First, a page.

Update: The Sinn Féin leader Mary Lou McDonald has said the new opinion poll shows the public's appetite for change ahead of Saturday's general election vote.
The Business Post/Red C survey puts both Sinn Féin and Fianna Fáil on 24%.
However, Mary Lou McDonald said she is taking nothing for granted.
She said: "Obviously it is reflective of an energy and a momentum for Sinn Féin and for change. We will continue to campaign until the last day and the last hour because we take nothing for granted.
"I really want, as we begin the final week of the campaign, to encourage people to use their vote because every single vote is equal.
“I don’t know if things will get nasty, I have no interest in a personalised campaign.
Ms McDonald, who is running in Dublin Central, said that her party has “very reasonable and practical” people.
“Our intent is to secure the largest possible mandate that we can, and then with the mandate we will go and speak to and listen to everybody, and our objective is to secure a republican programme for government.
“We need to be steady on these matters and not get ahead of ourselves.
“At the end of this election, wherever the numbers fall, we will be talking to everybody. We will be talking to Fine Gael and Fianna Fáil if they end their vow of silence with us.”
Taoiseach Leo Varadkar has admitted his Fine Gael party is lagging behind in the polls but said the General Election is “all to play for”.
It comes as the latest poll shows Sinn Féin and Fianna Fáil are the two largest parties in the country.
The Red C poll for the Business Post has the two neck and neck on 24% ahead of Saturday's vote, with Fine Gael dropping to third on 19%.
1,000 people were polled as part of the survey between Saturday and Thursday last week.
“It’s looking like a very tight election,” he told the BBC.
“We’re a bit behind, but everything is within the margin of error of 3%, so this election is all to play for.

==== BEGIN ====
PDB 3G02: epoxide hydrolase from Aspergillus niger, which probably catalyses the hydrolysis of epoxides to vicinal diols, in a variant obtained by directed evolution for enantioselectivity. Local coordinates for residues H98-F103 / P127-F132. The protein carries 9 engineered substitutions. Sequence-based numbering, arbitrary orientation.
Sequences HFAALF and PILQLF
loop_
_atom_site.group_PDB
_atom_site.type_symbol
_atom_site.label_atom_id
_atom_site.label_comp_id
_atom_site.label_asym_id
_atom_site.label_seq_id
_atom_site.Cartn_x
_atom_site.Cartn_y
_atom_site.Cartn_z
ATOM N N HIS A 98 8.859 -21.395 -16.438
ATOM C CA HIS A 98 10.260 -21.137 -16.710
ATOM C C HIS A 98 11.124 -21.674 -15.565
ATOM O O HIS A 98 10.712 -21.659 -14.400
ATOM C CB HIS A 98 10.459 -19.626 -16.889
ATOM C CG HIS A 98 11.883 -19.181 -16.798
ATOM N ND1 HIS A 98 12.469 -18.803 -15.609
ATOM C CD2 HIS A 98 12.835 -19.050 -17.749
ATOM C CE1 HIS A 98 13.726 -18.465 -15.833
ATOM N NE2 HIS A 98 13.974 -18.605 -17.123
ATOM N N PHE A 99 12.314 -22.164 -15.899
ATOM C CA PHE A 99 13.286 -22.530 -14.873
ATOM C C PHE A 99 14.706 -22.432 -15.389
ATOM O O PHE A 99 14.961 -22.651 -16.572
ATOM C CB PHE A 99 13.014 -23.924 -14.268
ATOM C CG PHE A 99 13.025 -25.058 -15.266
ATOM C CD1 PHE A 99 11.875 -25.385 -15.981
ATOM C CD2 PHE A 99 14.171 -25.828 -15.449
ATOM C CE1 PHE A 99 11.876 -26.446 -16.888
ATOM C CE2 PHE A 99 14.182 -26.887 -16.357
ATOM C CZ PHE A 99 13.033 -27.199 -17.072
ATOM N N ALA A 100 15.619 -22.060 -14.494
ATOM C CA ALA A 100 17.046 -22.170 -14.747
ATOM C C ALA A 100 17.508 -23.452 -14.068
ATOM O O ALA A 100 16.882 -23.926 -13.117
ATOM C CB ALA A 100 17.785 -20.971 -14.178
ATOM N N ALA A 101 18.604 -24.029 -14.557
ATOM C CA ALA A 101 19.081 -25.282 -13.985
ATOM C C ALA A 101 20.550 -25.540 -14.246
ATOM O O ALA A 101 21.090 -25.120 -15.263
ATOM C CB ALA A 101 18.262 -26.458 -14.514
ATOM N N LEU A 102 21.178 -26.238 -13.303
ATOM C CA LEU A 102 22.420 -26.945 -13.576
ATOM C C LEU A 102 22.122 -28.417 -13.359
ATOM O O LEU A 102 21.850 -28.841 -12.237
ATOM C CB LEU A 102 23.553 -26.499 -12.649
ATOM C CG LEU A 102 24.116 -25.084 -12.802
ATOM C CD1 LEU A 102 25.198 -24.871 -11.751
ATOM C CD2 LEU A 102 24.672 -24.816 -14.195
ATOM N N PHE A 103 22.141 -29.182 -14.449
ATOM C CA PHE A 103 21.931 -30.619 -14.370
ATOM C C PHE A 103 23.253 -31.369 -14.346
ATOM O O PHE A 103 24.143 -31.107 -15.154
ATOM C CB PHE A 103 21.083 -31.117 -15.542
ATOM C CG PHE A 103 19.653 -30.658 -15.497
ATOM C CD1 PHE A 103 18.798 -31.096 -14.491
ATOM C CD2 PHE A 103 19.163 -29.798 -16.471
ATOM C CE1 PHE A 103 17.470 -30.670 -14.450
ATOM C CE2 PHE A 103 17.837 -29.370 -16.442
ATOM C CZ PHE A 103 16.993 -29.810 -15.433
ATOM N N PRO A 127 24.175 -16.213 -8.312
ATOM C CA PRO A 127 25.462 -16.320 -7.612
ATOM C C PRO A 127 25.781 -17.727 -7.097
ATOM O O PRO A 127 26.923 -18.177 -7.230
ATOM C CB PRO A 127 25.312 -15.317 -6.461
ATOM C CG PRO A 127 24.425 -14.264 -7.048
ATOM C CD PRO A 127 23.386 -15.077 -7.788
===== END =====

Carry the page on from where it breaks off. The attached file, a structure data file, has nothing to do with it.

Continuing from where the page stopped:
“One thing that won’t happen, you won’t see a coalition involving my party and Sinn Féin. That’s just not going to happen.
“Sinn Féin, in our view, is soft on crime and also high on tax – proposals to tax business, pensions, incomes, wealth, property, you name it, to the tune of €4bn and that would be enormously damaging for the Irish economy, for people’s jobs and incomes and livelihoods and businesses.
“That’s definitely not going to happen.
Mr Varadkar said that there will difficulty over Brexit negotiations if there is trouble forming a government.
“Negotiations will take place between the UK and the EU, but we’re very much plugged into the EU side. We’re part of the ‘Team 27’ and we have a lot of influence in that regard as the EU trade commissioner is an Irishman,” he added.
“I think there will be difficulty if we have trouble forming a government in Ireland.
“The reason why the election is happening now is I took the decision that now was the best time, that there was a window of opportunity to have an election here in Ireland.
“We’d have to have one anyway by spring of next year.
“I chose this as the window of opportunity to have an election and to have a new government in place by that crucial European Council meeting in March, so I know that is something the Irish public will reflect on when they go to the polls at the weekend, we need to have a stable government because that’s essential for our future in so many different ways.”